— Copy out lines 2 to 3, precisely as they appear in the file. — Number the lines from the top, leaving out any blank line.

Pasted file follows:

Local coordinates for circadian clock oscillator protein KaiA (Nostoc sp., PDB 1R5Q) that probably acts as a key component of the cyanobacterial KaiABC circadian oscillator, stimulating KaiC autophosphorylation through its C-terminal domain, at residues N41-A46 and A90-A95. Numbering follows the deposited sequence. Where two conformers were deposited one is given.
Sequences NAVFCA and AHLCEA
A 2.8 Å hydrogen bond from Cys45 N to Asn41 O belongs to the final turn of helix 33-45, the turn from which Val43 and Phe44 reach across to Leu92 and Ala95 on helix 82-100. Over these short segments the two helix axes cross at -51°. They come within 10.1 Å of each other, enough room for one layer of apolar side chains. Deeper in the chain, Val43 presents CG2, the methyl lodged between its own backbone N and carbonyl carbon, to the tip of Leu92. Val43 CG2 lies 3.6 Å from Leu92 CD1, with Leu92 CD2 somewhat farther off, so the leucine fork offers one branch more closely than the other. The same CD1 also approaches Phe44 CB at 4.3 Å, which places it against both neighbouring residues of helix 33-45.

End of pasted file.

Sequences NAVFCA and AHLCEA
A 2.8 Å hydrogen bond from Cys45 N to Asn41 O belongs to the final turn of helix 33-45, the turn from which Val43 and Phe44 reach across to Leu92 and Ala95 on helix 82-100. Over these short segments the two helix axes cross at -51°. They come within 10.1 Å of each other, enough room for one layer of apolar side chains. Deeper in the chain, Val43 presents CG2, the methyl lodged between its own backbone N and carbonyl carbon, to the tip of Leu92. Val43 CG2 lies 3.6 Å from Leu92 CD1, with Leu92 CD2 somewhat farther off, so the leucine fork offers one branch more closely than the other. The same CD1 also approaches Phe44 CB at 4.3 Å, which places it against both neighbouring residues of helix 33-45.